The annual watering hole gathering of Michigan’s top civic, business, labor, education, government, political and foundation leaders is set to begin.
This three-day event, The Detroit Regional Chamber's Mackinac Policy Conference, draws up to 1,500 of Michigan’s “movers and shakers.”
Beginning Tuesday, they will eat, drink and mingle on the world’s largest porch at the Grand Hotel to gab about the state’s problems and opportunities. There is no shortage of either.
Will this year be different, or will the confab once again be an annual “pogo stick convention”? Will this be yet another gathering of well-intended people where lots of jumping up and down occurs without any real forward movement?
The event is well organized and features great speakers with a solid agenda. The leaders, Sandy Baruah, president of the Chamber, and conference chair Nancy M. Schlichting, CEO of Henry Ford Health System (winner of the 2011 Malcolm Baldrige National Quality Award), are extremely able and talented people.
A year’s worth of networking with influential decision makers can be accomplished in three short days on the island. But shouldn’t successful business performance be measured by results rather than by jibber-jabber, schmoozing and socializing?
The theme song from past Mackinac Policy Conferences should be borrowed from country sensation Toby Keith’s CD, “Whole lotta talk ... not much action.”
Since 1981, our top leaders have been gathering on the island of horses and fudge, but to what end? What has been accomplished?
This is not a slam at the Detroit Regional Chamber, which is to be commended for creating a forum for discussion of issues impacting Michigan. Everyone who attends, however, needs to pull out a mirror and take a look — everyone shares the blame for the lack of tangible results.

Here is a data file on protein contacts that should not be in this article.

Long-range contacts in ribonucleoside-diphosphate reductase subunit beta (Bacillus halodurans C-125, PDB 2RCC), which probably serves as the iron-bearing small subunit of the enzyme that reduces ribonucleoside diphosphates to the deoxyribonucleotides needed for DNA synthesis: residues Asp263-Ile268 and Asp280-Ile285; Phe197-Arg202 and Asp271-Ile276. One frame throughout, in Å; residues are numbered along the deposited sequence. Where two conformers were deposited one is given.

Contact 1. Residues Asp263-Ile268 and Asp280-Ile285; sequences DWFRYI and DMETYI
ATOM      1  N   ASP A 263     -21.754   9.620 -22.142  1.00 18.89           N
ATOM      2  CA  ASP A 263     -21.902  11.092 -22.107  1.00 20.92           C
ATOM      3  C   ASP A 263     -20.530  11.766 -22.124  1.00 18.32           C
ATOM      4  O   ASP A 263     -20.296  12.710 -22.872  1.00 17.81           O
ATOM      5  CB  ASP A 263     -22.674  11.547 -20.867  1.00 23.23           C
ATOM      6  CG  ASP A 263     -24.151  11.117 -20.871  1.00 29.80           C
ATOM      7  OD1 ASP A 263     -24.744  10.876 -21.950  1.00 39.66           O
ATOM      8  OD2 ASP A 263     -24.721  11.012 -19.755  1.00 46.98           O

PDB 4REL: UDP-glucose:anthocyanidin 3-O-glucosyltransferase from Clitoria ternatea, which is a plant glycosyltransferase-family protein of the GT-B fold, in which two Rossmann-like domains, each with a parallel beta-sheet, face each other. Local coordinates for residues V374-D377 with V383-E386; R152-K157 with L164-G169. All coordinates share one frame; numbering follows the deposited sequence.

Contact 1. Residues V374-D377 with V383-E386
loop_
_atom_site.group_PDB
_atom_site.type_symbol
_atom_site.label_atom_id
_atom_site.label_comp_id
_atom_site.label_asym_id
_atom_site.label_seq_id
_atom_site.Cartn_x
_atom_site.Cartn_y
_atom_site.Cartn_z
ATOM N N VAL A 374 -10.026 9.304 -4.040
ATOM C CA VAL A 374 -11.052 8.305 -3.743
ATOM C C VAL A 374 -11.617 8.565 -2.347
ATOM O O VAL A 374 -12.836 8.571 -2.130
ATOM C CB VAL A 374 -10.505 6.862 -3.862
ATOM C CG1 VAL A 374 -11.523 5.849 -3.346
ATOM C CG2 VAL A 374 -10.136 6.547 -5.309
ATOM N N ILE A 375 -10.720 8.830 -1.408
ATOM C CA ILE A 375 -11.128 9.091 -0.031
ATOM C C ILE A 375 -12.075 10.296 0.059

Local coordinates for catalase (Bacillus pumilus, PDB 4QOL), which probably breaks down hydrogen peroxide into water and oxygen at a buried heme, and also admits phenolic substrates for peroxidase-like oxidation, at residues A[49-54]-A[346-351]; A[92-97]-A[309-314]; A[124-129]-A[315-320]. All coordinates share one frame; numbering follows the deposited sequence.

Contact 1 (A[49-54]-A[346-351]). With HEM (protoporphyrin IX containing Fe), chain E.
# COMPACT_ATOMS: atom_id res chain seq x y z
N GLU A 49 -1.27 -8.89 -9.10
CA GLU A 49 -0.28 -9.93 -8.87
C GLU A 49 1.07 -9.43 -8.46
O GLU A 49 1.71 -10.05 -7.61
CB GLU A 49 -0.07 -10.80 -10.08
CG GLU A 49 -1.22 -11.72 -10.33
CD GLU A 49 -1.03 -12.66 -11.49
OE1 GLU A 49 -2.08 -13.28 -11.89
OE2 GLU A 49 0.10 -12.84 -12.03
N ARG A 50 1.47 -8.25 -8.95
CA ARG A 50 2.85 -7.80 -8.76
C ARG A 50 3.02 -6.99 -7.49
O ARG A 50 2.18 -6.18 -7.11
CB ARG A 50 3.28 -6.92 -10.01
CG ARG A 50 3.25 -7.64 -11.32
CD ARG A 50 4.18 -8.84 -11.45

If government, education and the nonprofit human services community had hosted this 31-year gathering, the business community would be quick with their ridicule and scorn for the lack of results.
Results should matter! Or are we in a collective state of denial?
Michigan has a historical, almost cultural unwillingness to say that the “emperor has no clothes.” Through the years, we have been either unwilling or unable to take on many real problems and to demand real solutions.
Gov. Rick Snyder started off strong in his desire to “reinvent” Michigan. Will he keep the reinvent Michigan pedal to the metal?
We need to stop pretending and worrying about offending. We need bold leadership, courageous action and positive results. Michigan must adapt to the 21st century global economy through innovation and collaboration in order to succeed.
Fareed Zakaria, CNN contributor, and Thomas L. Friedman, New York Times columnist, will be “keynoters” at the conference. They may want to remind the audience that while we dither, the world is moving forward. Michigan is two peninsulas — not an island.
I hope to see “relentless positive action” resulting from the 2012 Mackinac Policy Conference. In the absence of that, I hope attendees at least enjoy the fudge. No pun intended, my favorite is Rocky Road.